Being an educational consultant and college planner, I’m always surprised about how the field of college admissions is constantly on the change. Whether it is not something related to the Sitting and ACT, it might involve college applications, educational funding and scholarships, or new policies on early decision. If many of these changes confuse me, I’m able to only imagine the things they’re doing to families who’re beginning the school planning process. A couple of observations that spring to mind:
1. Early Action and Early Decision – Schools through the U.S. saw typically 14% rise in early applications this year. Including not just highly competitive colleges, but others too. The typical acceptance rate for early decision was two times those of regular decision at nearly every school. Although I’m not a large believer at the begining of decision, it’s apparent when students are very sure that the particular school may be the right fit on their behalf, early decision most likely provides them an improved chance for school acceptance. They have to understand, however, that early decision is really a binding agreement. Early action isn’t.
2. Rise in Applications – This season saw a rise in applications for the most part universites and colleges. Many think it’s because the most popular application and also the ability for college students to submit this application to a lot of schools without altering their essays or any other information. This season Stanford saw their applications surge 7% to 34,200 applicants. They’ll pick from this number of applicants under 1700 for his or her newcomer class starting in nov 2011. Some students posted greater than 25 college applications earlier this fall. It’s my job to suggest towards the students Sometimes with this signing up to 7-9 schools is sufficient. The most crucial consideration, however, would be to make certain you’ve got a well-balanced list with a minimum of three schools you are feeling certain need you. College admissions is becoming fairly unpredictable.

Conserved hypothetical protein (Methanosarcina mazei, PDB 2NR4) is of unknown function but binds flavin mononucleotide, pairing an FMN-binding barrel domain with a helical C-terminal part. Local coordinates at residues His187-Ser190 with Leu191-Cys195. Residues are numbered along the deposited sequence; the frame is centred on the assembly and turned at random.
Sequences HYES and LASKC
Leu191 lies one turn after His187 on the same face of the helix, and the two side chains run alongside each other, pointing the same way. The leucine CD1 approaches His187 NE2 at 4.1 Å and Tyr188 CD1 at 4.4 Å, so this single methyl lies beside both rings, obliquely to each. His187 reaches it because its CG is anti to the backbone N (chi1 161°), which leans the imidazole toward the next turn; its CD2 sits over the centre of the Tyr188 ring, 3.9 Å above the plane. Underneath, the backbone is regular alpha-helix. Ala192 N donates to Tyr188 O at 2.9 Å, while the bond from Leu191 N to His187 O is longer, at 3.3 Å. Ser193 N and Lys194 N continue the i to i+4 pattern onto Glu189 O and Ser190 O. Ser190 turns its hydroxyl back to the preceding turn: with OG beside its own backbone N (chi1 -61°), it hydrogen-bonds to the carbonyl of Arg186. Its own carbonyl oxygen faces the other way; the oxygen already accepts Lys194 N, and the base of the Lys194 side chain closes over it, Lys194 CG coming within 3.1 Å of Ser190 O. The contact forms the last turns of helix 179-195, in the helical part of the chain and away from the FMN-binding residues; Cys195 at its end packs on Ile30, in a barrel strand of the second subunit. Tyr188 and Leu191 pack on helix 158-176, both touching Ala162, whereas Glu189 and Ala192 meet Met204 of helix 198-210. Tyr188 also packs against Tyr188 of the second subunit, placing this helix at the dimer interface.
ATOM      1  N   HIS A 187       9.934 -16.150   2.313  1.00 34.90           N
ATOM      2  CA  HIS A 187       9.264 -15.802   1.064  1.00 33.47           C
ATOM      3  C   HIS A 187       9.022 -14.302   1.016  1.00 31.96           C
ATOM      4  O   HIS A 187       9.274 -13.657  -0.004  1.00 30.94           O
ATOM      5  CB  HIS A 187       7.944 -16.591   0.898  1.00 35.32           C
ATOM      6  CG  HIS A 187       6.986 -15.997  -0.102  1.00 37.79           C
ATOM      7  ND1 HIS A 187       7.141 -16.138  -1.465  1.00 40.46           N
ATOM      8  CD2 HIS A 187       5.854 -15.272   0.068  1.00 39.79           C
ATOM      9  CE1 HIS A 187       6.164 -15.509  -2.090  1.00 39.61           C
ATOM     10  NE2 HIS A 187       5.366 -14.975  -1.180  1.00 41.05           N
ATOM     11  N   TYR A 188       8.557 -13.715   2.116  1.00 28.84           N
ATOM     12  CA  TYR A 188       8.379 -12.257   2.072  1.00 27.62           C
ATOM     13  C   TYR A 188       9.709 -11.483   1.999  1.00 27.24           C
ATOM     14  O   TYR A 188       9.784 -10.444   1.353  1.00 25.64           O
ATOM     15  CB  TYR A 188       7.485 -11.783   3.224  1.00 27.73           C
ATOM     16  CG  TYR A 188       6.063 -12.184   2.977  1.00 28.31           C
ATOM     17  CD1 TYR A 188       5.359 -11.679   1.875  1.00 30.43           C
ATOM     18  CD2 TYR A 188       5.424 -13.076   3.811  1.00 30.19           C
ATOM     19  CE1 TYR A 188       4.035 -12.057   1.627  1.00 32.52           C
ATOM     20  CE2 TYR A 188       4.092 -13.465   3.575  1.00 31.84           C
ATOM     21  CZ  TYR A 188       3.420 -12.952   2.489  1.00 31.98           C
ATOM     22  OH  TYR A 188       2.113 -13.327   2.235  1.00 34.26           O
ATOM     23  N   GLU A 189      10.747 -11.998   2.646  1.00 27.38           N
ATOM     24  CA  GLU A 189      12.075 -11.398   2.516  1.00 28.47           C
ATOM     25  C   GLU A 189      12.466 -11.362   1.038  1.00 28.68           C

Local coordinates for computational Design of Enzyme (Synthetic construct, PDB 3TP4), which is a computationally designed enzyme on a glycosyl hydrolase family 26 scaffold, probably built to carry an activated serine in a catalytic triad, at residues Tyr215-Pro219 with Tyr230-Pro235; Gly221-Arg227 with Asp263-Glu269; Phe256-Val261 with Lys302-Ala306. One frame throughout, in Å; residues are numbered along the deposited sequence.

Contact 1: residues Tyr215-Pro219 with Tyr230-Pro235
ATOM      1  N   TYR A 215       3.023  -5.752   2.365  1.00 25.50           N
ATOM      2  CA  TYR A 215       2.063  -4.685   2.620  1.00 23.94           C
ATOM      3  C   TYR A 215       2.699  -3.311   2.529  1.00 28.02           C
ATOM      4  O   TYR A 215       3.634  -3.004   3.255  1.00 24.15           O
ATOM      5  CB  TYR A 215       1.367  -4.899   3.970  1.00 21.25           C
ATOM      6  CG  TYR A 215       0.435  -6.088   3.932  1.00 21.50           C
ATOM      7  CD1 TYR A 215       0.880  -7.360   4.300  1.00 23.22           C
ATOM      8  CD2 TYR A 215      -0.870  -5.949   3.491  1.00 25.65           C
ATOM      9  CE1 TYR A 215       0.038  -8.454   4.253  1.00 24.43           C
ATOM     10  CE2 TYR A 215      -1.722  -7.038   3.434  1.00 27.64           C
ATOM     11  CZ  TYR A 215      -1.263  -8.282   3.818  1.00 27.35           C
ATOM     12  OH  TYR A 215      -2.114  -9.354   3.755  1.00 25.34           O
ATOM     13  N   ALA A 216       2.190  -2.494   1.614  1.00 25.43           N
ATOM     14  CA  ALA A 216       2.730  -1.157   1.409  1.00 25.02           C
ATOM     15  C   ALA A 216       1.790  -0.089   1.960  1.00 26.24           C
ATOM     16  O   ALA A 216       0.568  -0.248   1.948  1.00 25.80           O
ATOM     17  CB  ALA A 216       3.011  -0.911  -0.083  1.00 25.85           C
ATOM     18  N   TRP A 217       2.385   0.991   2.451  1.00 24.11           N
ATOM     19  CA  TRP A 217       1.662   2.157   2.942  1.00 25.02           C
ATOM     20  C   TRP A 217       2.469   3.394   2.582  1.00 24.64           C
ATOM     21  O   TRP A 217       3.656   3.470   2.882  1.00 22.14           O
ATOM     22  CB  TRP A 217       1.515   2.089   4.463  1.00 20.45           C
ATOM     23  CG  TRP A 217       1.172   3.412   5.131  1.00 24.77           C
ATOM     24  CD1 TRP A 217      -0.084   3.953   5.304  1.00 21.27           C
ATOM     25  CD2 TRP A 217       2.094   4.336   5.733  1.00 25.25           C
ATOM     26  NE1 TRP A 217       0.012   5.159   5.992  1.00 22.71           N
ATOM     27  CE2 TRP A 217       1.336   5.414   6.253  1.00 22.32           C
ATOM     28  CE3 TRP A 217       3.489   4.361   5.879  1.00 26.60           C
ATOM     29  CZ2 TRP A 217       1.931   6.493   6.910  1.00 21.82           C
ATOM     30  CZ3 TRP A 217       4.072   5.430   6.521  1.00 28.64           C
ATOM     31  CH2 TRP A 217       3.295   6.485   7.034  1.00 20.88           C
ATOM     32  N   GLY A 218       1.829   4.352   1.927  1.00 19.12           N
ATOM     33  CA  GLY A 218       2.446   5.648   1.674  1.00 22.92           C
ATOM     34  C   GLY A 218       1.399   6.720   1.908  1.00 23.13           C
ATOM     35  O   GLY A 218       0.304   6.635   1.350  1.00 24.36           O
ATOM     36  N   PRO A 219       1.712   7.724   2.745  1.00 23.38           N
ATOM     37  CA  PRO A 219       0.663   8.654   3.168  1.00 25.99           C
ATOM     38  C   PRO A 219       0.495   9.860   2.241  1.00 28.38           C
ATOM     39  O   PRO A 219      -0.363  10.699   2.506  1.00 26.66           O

3. College Affordability – Some schools have had the ability to improve their educational funding and scholarships, college costs still rise. Many schools that once had a necessity-blind educational funding policy can’t afford to do this. Based on information in the College Board, “the typical debt for college students who lent money for school was $19,800 at public, four-year colleges and $26,100 at private, non-profit colleges.” It’s believed that within the last 10 years, 440,000 students were not able to go to four-year colleges for insufficient financial sources. Because budget cuts happen to be this type of big factor for public schools, some students have found the cost of the private school can really be less costly than the usual public college. I would recommend students make an application for any scholarships that exist by colleges that they’re applying. They ought to also seek advice from their senior high school counseling office for other suggestions. The greater money you can generate in scholarships, the less you will have to purchase college.